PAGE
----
Faces of Hope and Recovery



Bipolar I

“Now I work as a teacher, study Law, and volunteer. I love my job, the kids and teens I work with are pure joy to me. I live by myself, and handle all the micro and macro things on my own. It wasn’t easy getting back on track after being released from the hospital, but I did it through patience and perseverance.

What I’ve been through made me change my social circle and understand who is there for me and who isn’t. Moreover, I started to look at life differently, and I now appreciate each simple thing I experience and pass through.”

Read more.



Bipolar II

Celebrate yourself for surviving and getting here; this is too often overlooked. Forgive yourself for your past, Bipolar was in control. Do take accountability and apologize. Educate yourself as much as possible on your illness, medications, moods and triggers.

Stay close to anyone who loves and supports you for who you are, and honest in any situation, these people are invaluable. Try to find a therapist who specializes in bipolar and stick to therapy even when you’re doing well.”

Read more.



Bipolar I

“I’m now 10 months sober, I’m cooking meals, I’m brushing my teeth, I’m connecting with people nearly every day, I’m back living on my own, I landed my dream job as a home health physical therapist assistant, and I have HOPE for my future….. I never thought I would get out of the hole I was in. Quitting drinking is probably what saved me. It was messing with my medication and not allowing me to be stable; thus, my whole life was thrown off and unmanageable.”

Read more.

Additional Resources

Patient and Family Guide to the CANMAT and ISBD Guidelines on the Management of Bipolar Disorder – This guide aims to promote a more consistent collaboration between patients, their families, and healthcare professionals so that informed decisions can be made based on the latest information about treatment.

Healthy Living with Bipolar DisorderIn this free book you’ll find clinical information from psychiatrists, nurse practitioners, psychologists, therapists, social workers, and others. You will also find stories from real people who share how they survive and thrive with bipolar disorder!

Do I have Bipolar Disorder?

The Mood Disorder Questionnaire – The Mood Disorder Questionnaire (MSQ) was developed by a team of psychiatrists, researchers, and consumer advocates to address the need for timely and accurate evaluation of bipolar disorder. This questionnaire is not intended to replace the opinion of a healthcare professional.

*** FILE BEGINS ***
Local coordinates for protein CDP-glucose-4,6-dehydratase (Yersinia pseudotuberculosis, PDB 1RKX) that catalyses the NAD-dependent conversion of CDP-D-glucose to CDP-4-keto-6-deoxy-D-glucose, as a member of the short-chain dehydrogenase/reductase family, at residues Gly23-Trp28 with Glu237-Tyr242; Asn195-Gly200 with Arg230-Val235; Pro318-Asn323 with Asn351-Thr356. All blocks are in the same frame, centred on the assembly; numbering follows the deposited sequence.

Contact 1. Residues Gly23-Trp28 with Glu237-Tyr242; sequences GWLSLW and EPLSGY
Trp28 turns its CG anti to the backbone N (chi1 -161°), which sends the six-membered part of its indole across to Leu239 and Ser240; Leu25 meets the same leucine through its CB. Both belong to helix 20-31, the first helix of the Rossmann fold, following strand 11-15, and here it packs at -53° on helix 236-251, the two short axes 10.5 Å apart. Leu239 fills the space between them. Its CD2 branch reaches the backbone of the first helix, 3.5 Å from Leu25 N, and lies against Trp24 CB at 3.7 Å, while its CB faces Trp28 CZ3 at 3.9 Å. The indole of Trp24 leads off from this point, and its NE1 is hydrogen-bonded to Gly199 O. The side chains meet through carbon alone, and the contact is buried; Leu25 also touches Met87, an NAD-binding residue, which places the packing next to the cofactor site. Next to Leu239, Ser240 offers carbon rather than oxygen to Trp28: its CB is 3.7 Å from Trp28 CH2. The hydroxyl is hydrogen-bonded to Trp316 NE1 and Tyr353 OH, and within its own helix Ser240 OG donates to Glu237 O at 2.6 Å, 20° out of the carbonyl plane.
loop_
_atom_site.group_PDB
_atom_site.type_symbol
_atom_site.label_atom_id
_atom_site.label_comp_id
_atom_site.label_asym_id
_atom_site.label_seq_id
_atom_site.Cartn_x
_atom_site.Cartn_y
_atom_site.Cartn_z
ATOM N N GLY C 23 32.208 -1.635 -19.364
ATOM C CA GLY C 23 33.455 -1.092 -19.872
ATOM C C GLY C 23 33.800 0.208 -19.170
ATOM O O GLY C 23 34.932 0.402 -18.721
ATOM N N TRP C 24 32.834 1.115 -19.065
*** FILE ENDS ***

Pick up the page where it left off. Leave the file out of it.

Signs of Bipolar Disorder

Bipolar disorder, formerly known as manic-depressive illness, is a brain disorder that causes unusual shifts in a person’s mood, energy, and ability to function. Different from the normal ups and downs that everyone goes through, the symptoms of bipolar disorder are severe.

Bipolar disorder typically develops in late adolescence or early adulthood. However, some people have their first symptoms during childhood, and some develop them late in life. It is often not recognized as an illness, and people may suffer for years before it is properly diagnosed and treated. Here is good news: bipolar disorder is very treatable, and people with this illness can lead full and productive lives.

  • Increased energy, activity, and restlessness
  • Excessively “high,” overly good, euphoric mood
  • Extreme irritability
  • Racing thoughts and talking very fast, jumping from one idea to another
  • Distractibility, can’t concentrate well
  • Little sleep needed
  • Unrealistic beliefs in one’s abilities and powers
  • Poor judgment
  • Spending sprees
  • A lasting period of behavior that is different from usual
  • Increased sexual drive
  • Abuse of drugs, particularly cocaine, alcohol, and sleeping medications
  • Provocative, intrusive, or aggressive behavior
  • Denial that anything is wrong

A manic episode is diagnosed if elevated mood occurs with three or more of the other symptoms most of the day, nearly every day, for 1 week or longer. If the mood is irritable, four additional symptoms must be present.

  • Poor appetite or eating too much
  • Trouble sleeping or sleeping too much
  • Nervousness and worry
  • Loss of interest in and withdrawal from usual activities
  • Feelings of sadness that don’t go away
  • Irritability or restlessness
  • Lack of energy
  • Feelings of sadness, worthlessness or guilt
  • Inability to think or concentrate
  • Repeated thoughts of death or suicide
  • Chronic pain or other physical problems that don’t respond to treatment
  • Increased risk-taking behavior, including reckless driving or substance abuse

You Can Lead a Stable, Happy, and Healthy Life with Bipolar Disorder!

Living with bipolar disorder isn’t easy, but there are resources available that can help you manage and cope with symptoms, prevent and rebound from mood episodes, and help you achieve your wellness goals. We are here to help and to provide you with information for you to learn more about living with bipolar disorder.